bad, beautiful - ugly, useful 
useless, clever - dumb, adequate - inadequate, just - unjust.Big - small, long - short, loose - tight, heavy - light, soft - hard, equal - unequal.
As it transpires from the example of the two sets of pairs of contrasting adjectivesabove, some of these pairs establish hierarchical ranks between the characteristics ofworlds to which they are
cef. par.
applied, while others do not. The second of thetwo sets does not settle rank; if two worlds differ only in one having a characteristicthat is long and the other that is short, whether one is superior to the other dependson the particular characteristic in question. Long lifeexpectancy may outrank shortlifeexpectancy, but long working hours may be less agreeable than short ones: with-
out identifying which characteristic is meant, the issue cannot be decisively settled.At any rate, however, if such words determine
cet. par.
rankings of states of the world,they do so based on the merits of cases.The first set of pairs is obviously of a radically different kind. A world where some-thing is good is selfevidently better than one where it is bad. Demanding an explicitaxiom stating that good is better than bad would be foolishly pompous.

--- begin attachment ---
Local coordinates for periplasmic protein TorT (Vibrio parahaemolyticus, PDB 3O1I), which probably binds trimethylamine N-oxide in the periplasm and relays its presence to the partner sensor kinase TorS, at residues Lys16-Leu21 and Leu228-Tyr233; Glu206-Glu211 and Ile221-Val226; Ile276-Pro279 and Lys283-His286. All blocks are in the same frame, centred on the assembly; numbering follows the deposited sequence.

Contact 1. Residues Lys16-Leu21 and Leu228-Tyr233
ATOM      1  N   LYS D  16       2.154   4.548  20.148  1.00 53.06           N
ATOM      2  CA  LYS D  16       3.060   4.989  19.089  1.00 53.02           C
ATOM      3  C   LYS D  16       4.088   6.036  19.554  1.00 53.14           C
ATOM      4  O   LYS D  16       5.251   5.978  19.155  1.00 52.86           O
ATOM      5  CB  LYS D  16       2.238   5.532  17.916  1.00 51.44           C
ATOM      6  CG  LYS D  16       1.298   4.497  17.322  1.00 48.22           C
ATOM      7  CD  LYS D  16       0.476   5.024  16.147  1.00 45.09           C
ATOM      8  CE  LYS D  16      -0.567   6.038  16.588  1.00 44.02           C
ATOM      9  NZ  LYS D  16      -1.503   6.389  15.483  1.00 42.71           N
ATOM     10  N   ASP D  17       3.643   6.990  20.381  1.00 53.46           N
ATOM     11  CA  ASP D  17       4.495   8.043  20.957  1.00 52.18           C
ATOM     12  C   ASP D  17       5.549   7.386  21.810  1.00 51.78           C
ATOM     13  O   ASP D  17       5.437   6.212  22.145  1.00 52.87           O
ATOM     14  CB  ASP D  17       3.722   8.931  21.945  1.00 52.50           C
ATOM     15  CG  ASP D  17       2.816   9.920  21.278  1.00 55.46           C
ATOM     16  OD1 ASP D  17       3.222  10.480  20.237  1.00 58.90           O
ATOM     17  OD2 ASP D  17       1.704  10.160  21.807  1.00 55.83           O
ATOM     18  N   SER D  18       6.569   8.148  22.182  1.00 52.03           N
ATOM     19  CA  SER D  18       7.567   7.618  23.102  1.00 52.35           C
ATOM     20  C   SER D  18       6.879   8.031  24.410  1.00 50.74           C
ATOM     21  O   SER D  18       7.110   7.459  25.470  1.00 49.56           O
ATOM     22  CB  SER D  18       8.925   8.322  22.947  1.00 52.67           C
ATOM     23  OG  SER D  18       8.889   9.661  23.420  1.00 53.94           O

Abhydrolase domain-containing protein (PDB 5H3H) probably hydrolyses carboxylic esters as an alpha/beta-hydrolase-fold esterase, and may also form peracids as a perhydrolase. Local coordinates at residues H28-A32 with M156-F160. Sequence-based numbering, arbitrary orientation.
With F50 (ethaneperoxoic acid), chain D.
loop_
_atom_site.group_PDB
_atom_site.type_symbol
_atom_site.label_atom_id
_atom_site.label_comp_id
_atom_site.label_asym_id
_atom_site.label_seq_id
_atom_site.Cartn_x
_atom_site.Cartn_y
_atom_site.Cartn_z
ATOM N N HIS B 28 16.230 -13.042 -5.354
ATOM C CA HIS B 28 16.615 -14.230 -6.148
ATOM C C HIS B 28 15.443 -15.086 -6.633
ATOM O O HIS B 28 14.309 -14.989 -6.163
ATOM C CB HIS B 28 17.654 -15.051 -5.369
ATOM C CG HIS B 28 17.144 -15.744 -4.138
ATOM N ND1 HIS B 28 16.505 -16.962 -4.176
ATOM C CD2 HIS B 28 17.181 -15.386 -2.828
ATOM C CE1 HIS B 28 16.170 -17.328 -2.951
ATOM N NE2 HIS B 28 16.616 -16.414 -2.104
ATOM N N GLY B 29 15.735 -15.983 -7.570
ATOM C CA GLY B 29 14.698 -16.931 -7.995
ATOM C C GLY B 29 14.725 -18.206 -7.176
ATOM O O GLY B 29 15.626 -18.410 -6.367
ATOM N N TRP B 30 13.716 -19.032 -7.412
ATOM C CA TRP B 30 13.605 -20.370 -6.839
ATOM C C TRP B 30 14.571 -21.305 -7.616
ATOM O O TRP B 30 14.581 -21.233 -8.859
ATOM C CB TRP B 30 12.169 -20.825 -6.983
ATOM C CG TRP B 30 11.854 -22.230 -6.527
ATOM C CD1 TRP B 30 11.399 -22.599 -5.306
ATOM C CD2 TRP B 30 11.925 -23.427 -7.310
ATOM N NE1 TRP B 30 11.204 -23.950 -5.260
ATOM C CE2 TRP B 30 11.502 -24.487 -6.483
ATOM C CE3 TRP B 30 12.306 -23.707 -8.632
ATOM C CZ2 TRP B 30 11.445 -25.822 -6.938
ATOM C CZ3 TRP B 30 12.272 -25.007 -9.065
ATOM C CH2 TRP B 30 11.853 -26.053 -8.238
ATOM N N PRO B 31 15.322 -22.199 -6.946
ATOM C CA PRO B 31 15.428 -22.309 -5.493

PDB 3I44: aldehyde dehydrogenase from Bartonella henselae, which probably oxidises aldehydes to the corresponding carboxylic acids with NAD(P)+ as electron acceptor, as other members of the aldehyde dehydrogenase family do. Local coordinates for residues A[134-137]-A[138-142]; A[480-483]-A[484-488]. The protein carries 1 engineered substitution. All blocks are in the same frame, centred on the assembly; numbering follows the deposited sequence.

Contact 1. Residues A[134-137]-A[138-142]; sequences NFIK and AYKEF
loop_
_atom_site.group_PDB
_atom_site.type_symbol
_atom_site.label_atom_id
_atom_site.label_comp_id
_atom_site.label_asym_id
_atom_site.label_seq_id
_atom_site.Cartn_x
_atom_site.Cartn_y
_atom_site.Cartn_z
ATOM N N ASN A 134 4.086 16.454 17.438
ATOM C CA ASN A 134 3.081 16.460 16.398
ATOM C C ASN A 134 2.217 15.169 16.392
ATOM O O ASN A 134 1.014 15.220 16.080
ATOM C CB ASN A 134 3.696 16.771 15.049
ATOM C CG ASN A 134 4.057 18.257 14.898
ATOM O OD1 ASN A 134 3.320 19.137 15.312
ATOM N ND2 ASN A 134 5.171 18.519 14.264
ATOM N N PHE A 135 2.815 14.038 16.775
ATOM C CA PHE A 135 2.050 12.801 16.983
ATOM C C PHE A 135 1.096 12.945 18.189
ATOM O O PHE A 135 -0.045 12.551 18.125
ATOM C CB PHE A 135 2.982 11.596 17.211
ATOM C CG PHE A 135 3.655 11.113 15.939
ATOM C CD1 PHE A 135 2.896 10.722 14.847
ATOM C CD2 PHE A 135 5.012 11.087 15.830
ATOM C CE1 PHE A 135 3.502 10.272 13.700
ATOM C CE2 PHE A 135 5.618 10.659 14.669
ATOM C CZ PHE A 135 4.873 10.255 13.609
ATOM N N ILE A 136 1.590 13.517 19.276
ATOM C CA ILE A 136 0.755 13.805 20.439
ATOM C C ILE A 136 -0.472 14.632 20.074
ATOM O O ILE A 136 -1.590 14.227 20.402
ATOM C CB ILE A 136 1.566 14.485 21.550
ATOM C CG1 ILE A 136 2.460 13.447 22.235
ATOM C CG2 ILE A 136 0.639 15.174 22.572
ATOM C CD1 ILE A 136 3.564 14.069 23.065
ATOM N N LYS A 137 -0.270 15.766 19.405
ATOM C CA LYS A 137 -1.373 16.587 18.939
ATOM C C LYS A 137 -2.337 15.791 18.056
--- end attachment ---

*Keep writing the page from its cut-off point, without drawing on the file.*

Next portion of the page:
The reader will have noted that the word pair "equal  unequal" figures in our secondset where one member of the pair is not selfevidently better, preferable or in someother relevant respect superior to the other. Putting the pair in the first set, as ifit were in some way beyond dispute, and going without saying that equal ranks(morally and materially) above unequal, while in harmony with much current prac-tice, would be begging the question. Failure to recognise that it did would, as wehave argued above, be naive or sloppy, if not a dubiously honest manoeuvre.A formally less objectionable procedure is explicitly to adopt some axiom that raisesequality above inequality. It is noteworthy to mention how rarely this is done and howgeneral the practice of proceeding as if the superiority of equality were a matter settleda long way back which now stands unshakably against all objections has become.However, the axiomatic treatment is safe only if we accept the axiom regardless of whatit asserts as long as it suffices to make a deduction formally complete. If, however, theaxiom must also be plausible, it leaves the argument for equality seriously vulnerable.Egalitarian discourse employs a number of fundamental abstractions which, if theywere convincing, would also serve to make an equality axiom plausible. Three seemto me to stand out.One such is that God has created all men equal. Except for identical twins, this ismanifestly untrue as a matter of empirical fact, for six billion men and women areunequal in innumerable characteristics. As a nonfactual moral proposition, thephrase has no particular content and entails no consequence. An alternative founda-tion that would entail a normative consequence is that all human beings are worthyof equal respect. Introspection tells the present author that he holds some people inmuch higher respect than others, that he even holds some in contempt, that he re-